Emitter filters, consistent with embodiments of the present invention, provide superior image shift performance due to the ability to readily control and minimize the beam deviation caused by these filters. In the simple, single substrate design of the filters consistent with embodiments of the present invention, the parallelism, or wedge angle, of the overall filter may be determined by the wedge angle of the single substrate. Thus, the wedge angle may be readily controlled and may be limited to a strict minimum, for example, by using the standard techniques of grinding and polishing glass substrates that are known to those skilled in the art. In particular, the beam deviation angle β of a light ray incident at an angle θ, on a wedged substrate with wedge angle α (assumed to be small) is given by

β = sin - 1 ( n sin [ α + sin - 1 { sin θ n } ] ) - θ - α ,

where n is the index of refraction of the substrate. For light incident at normal incidence (θ=0), it can be seen that the beam deviation is given by the simpler expression
β=(n−1)α.

This simpler expression is also approximately true for light incident near normal incidence, for example at an angle of about 5 degrees, which is common for emitter filters in fluorescence microscopes.

The beam deviation may be related to image shift on the detector (e.g., the camera or CCD sensor), as shown in FIGS. 18 and 19. In one type of fluorescence microscopes, as shown in FIG. 18, the optical imaging system 1800 may include a microscope objective 1802 between the sample 1804 and the optical filters 1806, 1808, which images the object to infinity. A tube lens 1810 between the filters 1806, 1808 and the camera or CCD sensor 1812 takes the image at infinity and images it onto the camera or CCD sensor plane 1814. Tube lens focal lengths may vary between about 160 and 200 mm, although in some systems the tube lens focal length can vary between about 150 and 250 mm. The net beam deviation may be caused by both the emitter filter 1808 and the beamsplitter 1806, and may depend on the relative orientation (in terms of rotation about the optical axis) of the two individual beam deviations caused by these filters 1806, 1808.

Assuming the filters 1806, 1808 are randomly oriented, the worst-case net beam deviation is the sum of the two individual beam deviations. For a given net beam deviation (e.g., less than 1 degree), the image shift at the camera or CCD sensor 1812 is the beam deviation multiplied by the focal length of the tube lens 1810. For systems that utilize CCD sensors, this image shift may be measured in terms of the number of pixels of shift, where the unit of lateral shift is the center-to-center pixel spacing on the CCD sensor 1812. For example, a common pixel spacing, s, in high-performance monochrome cameras is 6.7 μm. Pixel shift is given by

Pixel Shift = f tl · β s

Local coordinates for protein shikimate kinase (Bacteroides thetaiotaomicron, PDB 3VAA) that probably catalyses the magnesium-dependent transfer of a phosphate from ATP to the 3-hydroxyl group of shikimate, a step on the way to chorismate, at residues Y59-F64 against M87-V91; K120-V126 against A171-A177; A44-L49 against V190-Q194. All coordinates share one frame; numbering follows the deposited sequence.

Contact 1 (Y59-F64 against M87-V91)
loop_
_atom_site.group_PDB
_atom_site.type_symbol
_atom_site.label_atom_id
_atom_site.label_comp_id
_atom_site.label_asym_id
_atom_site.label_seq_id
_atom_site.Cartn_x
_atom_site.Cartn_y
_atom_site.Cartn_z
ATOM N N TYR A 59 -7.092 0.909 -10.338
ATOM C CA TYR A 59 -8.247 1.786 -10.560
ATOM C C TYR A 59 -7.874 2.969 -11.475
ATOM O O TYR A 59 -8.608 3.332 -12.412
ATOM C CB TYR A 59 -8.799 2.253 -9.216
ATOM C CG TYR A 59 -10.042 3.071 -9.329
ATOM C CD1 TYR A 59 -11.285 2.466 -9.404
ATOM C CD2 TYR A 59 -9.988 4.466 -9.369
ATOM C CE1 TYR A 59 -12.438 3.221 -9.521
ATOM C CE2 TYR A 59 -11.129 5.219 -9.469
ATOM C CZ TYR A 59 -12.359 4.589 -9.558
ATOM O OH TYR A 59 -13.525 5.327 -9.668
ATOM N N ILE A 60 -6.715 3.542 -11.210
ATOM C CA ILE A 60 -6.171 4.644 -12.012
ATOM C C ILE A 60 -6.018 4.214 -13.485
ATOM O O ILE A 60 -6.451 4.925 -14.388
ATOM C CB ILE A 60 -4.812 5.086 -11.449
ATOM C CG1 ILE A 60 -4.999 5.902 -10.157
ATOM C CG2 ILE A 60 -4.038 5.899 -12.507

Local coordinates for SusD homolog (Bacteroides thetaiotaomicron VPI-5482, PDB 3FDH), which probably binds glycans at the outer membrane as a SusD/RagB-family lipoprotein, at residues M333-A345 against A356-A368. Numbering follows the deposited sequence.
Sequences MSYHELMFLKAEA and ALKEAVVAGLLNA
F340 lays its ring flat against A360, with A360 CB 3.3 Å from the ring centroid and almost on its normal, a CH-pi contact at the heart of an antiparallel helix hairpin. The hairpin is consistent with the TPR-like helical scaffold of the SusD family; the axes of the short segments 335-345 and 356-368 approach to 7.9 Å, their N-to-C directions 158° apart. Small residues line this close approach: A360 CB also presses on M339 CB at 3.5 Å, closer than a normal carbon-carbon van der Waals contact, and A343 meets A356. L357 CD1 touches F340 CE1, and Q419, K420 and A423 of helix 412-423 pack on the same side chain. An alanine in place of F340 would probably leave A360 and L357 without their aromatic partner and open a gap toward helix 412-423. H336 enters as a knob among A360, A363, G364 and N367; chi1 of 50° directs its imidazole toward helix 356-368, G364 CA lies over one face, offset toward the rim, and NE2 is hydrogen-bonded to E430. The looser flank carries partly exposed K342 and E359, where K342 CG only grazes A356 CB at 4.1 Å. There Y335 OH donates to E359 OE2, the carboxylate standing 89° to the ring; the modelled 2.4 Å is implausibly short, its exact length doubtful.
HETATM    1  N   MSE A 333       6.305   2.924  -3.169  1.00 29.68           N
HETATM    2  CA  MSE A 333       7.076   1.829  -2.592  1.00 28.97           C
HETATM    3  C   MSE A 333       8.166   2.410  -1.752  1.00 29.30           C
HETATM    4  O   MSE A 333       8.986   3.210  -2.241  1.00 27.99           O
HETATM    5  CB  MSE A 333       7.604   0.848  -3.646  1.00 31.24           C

where ftl is the tube lens focal length.

The graph in FIG. 19 illustrates the pixel shift in one embodiment of an imaging system, which results from an emitter filter with a given wedge angle and also from a dichroic beamsplitter with a given wedge angle. Assuming a 200 mm focal length tube lens and a 6.7 μm pixel spacing, the above equations indicate that for an emitter filter (at or near normal incidence), there is a pixel shift of about 0.072 pixels per arc second of wedge angle, whereas for a dichroic beamsplitter (at 45 degrees angle of incidence), the pixel shift is about 0.12 pixels per arc second of wedge angle. Therefore, assuming a worst-case relative orientation of beam deviations from the two filters, one can ensure that there is less than ±1 pixel of relative shift when changing from one filter set to another so long as the wedge angles of the filters obey the relation
0.072αEm+0.12αDi<±1 pixel (α measured in arc seconds)

where αEm is the wedge angle of the emitter filter and αDi is the wedge angle of the dichroic beamsplitter (measured in arc seconds).

From the above equation, assuming the dichroic beamsplitters are perfect (have zero relative variation in wedge angle from filter to filter), in one example, if the emitter wedge angle is kept below 14 arc seconds, there will be less than 1 pixel of relative image shift from filter set to filter set. As another example, if the substrates for the dichroic beamsplitters and the emitters are specified to have the same wedge angle tolerance, then each should be limited to 5.2 arc seconds to maintain sub-pixel image shift performance.

If the variation of the beam deviation angles (and orientations) among the filters in the filter sets is kept small according to the equation above, a sub-pixel-shift performance may be achieved. Thus, the relative pixel shift may be minimized even if all filters in the set have large beam deviation angle.

There is thus provided a thin film filter that is durable and provides high performance filtering of selected signals, especially in connection with fluorescence spectroscopy applications. The filter is constructed using “hard coatings” to ensure durability and eliminate the need for separate systems for protecting the filter from environmental conditions. The hard coatings also allow the wedge angled to be controlled to minimize beam deviation, for example, when switching between filter sets, thereby minimizing relative pixel shift. The embodiments which have been described herein, however, are but some of the several which utilize this invention and are set forth here by way of illustration but not of limitation. It is obvious that many other embodiments, which will be readily apparent to those skilled in the art, may be made without departing materially from the spirit and scope of the invention as defined in the appended claims.

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Referenced by
Citing PatentFiling datePublication dateApplicantTitle
US8441710Jan 8, 2010May 14, 2013Semrock, Inc.Tunable thin-film filter
US8508849Jul 19, 2010Aug 13, 2013Semrock, Inc.Multiphoton fluorescence filters
WO2011085144A1Jan 7, 2011Jul 14, 2011Semrock, Inc.Tunable thin-film filter
Classifications
U.S. Classification356/417
International ClassificationG01J3/44, G01N21/25, G02B5/28, G01J3/51
Cooperative ClassificationG02B5/285, G01J3/4406
European ClassificationG02B5/28F, G01J3/44B
Legal Events
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Feb 13, 2012FPAYFee payment
Year of fee payment: 4
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Owner name: SEMROCK, INC., NEW YORK
Free format text: ASSIGNMENT OF ASSIGNORS INTEREST;ASSIGNORS:ERDOGAN, TURAN;WANG, LIGANG;CLARKE, ELEANOR GAIL;REEL/FRAME:015589/0508
Effective date: 20041215